Curriculum Framework Document

The aim of the Promoting Intercultural Competence in Translators (PICT) Project is to facilitate the systematic inclusion of Intercultural Communication (IC) in translation programmes. The Curriculum Framework was designed to assist universities in producing their own syllabus for a stand-alone module or for systematic incorporation into other modules. The Framework emphasizes the core elements for a syllabus, at the same time maintaining a large degree of flexibility and adaptability to the specific academic environment.

Read more in the "PICT Curriculum Framework": PICT-CURRICULUM_ENGLISH.pdf

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1 dimension - theoretical 2 dimension – textual 3 dimension - interpersonal
1.1 Core concepts of the theory of intercultural communication (e.g. culture, identity, representations, etc.) 2.1 Comparative analysis of cultural issues from source and target audiences 3.1 Cultural awareness and empathy manifested in social exchange (e.g. when negotiating a translation brief with a member of the source culture)
1.2 Conceptual tools for analysing intercultural perspective (e.g. frameworks for cultural comparison, scales of cultural awareness etc.) 2.2 Comparative analysis of texts from an intercultural perspective – lexical and syntactic features, discourse patterns, visual resonance - and use of the analysis in the translation processes 3.2 Curiosity and pro-activeness in all forms of contact with other cultures (e.g. when interacting with colleagues or clients from the source culture)
1.3 Knowledge of the cultural context of translation (e.g. differences between professional translation practices in several countries, implications for translators, etc.) 2.3 Recognition of problems of non- equivalence and applying strategies to address them (e.g. explicitation, omission, substitution, etc.) 3.3 Sensitivity to affects and potential conflicts in communication (e.g. spoken, non-verbal etc.)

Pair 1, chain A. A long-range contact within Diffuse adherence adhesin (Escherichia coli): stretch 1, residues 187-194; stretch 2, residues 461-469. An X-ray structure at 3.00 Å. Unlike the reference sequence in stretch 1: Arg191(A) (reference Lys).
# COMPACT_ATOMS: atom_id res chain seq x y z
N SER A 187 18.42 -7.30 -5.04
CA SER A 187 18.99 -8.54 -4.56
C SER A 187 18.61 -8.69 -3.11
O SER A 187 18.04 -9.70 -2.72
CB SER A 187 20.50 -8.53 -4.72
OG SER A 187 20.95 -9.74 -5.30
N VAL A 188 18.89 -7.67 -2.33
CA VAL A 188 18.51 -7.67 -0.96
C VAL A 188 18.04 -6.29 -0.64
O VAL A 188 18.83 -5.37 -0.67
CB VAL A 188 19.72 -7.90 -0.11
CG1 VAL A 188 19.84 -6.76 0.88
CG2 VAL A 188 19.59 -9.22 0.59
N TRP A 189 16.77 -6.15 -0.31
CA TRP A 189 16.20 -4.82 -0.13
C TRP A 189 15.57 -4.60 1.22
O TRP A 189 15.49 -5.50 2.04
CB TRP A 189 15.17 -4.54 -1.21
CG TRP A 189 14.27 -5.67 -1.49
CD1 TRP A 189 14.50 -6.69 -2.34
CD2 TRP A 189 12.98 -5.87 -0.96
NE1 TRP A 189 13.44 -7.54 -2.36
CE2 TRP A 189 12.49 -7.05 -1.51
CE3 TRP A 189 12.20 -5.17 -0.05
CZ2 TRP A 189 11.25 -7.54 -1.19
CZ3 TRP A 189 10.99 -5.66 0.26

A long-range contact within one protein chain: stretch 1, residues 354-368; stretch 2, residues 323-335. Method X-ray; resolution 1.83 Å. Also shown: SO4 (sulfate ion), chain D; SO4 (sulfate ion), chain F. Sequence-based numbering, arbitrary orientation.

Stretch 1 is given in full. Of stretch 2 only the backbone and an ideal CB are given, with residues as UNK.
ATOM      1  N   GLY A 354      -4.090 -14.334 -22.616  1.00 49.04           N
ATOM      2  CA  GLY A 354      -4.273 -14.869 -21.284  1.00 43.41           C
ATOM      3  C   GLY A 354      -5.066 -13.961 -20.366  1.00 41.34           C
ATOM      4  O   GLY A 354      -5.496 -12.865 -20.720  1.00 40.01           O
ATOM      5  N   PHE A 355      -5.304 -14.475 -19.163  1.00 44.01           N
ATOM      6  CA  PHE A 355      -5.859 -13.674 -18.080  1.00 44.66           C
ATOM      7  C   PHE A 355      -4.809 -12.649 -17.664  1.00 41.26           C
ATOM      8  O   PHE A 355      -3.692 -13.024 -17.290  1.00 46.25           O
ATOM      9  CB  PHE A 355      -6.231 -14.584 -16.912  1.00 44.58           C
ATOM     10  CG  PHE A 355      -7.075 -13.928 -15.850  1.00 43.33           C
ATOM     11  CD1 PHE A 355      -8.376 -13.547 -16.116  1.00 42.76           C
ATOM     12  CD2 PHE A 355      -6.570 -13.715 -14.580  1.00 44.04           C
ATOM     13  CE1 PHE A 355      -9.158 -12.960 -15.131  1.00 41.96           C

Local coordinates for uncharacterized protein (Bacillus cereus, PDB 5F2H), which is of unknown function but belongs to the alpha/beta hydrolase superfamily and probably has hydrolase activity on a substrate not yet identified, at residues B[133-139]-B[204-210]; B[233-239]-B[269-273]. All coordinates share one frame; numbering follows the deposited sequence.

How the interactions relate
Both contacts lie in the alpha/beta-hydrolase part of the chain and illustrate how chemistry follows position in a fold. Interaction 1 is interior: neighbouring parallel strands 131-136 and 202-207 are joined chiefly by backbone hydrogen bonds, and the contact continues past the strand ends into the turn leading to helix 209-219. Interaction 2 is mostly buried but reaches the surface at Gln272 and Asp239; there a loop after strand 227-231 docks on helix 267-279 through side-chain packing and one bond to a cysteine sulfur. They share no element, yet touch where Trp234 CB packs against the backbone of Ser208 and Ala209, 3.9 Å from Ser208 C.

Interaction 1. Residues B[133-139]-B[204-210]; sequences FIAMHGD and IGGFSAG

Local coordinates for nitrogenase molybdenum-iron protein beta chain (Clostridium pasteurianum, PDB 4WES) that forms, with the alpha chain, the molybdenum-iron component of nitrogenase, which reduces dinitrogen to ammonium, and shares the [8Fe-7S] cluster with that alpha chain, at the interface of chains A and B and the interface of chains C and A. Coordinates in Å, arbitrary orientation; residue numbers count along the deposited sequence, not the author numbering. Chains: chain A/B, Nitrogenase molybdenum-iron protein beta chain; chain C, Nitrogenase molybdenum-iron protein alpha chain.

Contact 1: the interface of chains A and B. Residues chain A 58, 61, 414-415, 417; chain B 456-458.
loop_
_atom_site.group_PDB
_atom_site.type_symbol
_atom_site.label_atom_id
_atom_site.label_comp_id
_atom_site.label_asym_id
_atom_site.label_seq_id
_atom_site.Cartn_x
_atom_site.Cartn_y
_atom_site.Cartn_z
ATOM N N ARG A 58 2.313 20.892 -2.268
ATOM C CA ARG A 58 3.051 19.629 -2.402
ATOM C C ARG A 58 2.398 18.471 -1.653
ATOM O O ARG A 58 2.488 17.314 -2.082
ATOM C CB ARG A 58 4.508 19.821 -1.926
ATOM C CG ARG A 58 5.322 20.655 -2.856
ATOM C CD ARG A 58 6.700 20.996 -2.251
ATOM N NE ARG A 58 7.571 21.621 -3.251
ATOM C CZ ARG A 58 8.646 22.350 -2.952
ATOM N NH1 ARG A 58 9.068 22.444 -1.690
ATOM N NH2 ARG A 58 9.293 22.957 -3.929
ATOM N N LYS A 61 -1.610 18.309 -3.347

1.4 The links between intercultural communication theory and Translation Studies (e.g. cultural profiling and readership analysis, cultural subjectivity and translator’s personal visibility) 2.4 Recognition and management of the impact of the translator’s internalized culture and emotional reaction to elements of the source culture and text 3.4 Social positioning (e.g. deciding whether to conform, hybridize or deviate from the dominant social norms)

 

In designing the Curriculum Framework the diversity of context in terms of type of students, nature of teaching and learning, assessment, perception of the translator, role of IC were taken into account. The framework proposed in this document leaves open all of these aspects, concentrating purely on learning outcomes and levels of achievement against them, the hardest part of producing a syllabus. Institutions will then decide which learning outcomes to include in a stand-alone module in IC and which to integrate into other translation modules as a function of their own perception of IC. They will also themselves determine the learning style, duration and assessment mode although the teaching and assessment materials which will also be produced as part of the PICT project may help institutions decide how this is to be done.

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